In re H.B.—published 6/20/23; Second Dist., Div. Eight
Docket No. B322472
SECTION 224.2(B) DOES NOT REQUIRE INQUIRY WITH EVERY EXTENDED FAMILY MEMBER; RATHER, THE DUTY OF INITIAL INQUIRY IS SATISFIED WHEN THE INFORMATION THE AGENCY OBTAINS HAS RELIABLY ANSWERED THE QUESTION OF WHETHER THE CHILD IS OR MAY BE AN INDIAN CHILD.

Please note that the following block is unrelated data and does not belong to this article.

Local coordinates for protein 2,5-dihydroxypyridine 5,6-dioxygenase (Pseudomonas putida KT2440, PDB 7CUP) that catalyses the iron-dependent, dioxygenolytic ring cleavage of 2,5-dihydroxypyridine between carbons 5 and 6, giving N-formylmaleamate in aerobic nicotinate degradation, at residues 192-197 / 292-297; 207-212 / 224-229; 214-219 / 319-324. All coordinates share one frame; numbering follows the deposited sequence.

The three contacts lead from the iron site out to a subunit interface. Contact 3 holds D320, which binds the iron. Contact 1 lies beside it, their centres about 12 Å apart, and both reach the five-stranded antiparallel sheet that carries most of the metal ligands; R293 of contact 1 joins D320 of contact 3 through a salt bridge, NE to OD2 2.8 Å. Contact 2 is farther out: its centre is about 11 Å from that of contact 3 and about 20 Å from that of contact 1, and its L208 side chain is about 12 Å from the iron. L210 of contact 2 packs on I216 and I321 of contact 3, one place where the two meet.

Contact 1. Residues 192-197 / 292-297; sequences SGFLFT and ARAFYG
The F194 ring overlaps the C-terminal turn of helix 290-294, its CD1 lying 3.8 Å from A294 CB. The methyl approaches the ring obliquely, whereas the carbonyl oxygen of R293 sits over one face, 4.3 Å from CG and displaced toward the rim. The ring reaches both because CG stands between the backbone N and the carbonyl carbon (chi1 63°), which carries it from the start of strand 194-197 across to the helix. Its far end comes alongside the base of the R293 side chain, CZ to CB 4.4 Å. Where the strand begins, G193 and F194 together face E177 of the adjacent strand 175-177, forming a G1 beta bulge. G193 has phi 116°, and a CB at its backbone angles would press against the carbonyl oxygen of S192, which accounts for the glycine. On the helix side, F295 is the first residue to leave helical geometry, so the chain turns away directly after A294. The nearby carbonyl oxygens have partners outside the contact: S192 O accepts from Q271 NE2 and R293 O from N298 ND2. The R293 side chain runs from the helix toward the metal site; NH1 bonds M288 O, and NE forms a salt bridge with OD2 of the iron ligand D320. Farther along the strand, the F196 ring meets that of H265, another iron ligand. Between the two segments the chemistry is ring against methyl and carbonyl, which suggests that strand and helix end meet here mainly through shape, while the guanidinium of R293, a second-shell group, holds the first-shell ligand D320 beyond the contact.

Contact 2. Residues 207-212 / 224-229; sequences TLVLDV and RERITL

During the initial dependency investigation, mother denied possible Indian heritage. At the detention hearing, the paternal grandmother, paternal aunt and maternal great-grandmother were present. Neither parent appeared. The juvenile court found ICWA did not apply and none of the relatives were questioned as to possible Indian ancestry. At subsequent arraignment hearings, both parents submitted ICWA-020 forms denying Indian ancestry. The paternal grandmother, paternal grandfather and paternal aunt were also present during these hearings. Based on the parents’ ICWA-020 forms, the juvenile court found no reason to know the child was an Indian child. At the adjudication hearing, the petition was sustained; the paternal grandmother, paternal step grandfather and maternal aunt were present. At the dispositional hearing, reunification services were ordered and a maternal step-sister was present. During the reunification period, the agency made contact with the maternal great-aunt, maternal great-uncle, and a maternal cousin. Following the termination of reunification services, the agency was ordered to interview all known living relatives regarding possible Indian heritage. Father, paternal grandfather and paternal grandmother denied any Indian heritage. Mother, the maternal grandmother and maternal great-uncle also denied any Indian heritage. Subsequently, the juvenile court found ICWA did not apply and terminated parental rights. Father timely appealed. Affirmed. Father asserted the agency failed to meet their duty of initial inquiry under ICWA; his claim of error was based on the agency’s failure to inquire with the maternal grandfather, paternal step-grandmother and maternal stepsister. As to the paternal step-grandmother and maternal stepsister, the agency was not required to include them in their initial ICWA inquiry because they did not fall under the definition of an “extended family member” pursuant to section 224.2(b). Father’s challenge involving the maternal grandfather was also rejected. Mother had lost contact with the maternal grandfather and was unable to provide the agency any contact information. Under such circumstances, the agency’s ability to conduct an exhaustive ICWA inquiry was deemed “constrained.” The agency’s duty of initial inquiry did not include, “the names of unidentified family members or … individuals for whom no contact information has been provided.” Further, whether 4 additional inquiry is warranted depends heavily on how much information the agency already possesses—the more family members the agency has inquired of, the less the benefit that is likely to obtain from additional inquiry. In this case, the agency inquired with the parents, the paternal grandparents, maternal grandmother and the maternal great-uncle, the maternal grandfather’s brother. The agency inquired of the child’s possible Indian ancestry from both sides of the family and it contacted every person identified by the family. Thus, the juvenile court had an adequate basis to conclude the child was not an Indian child. (MO)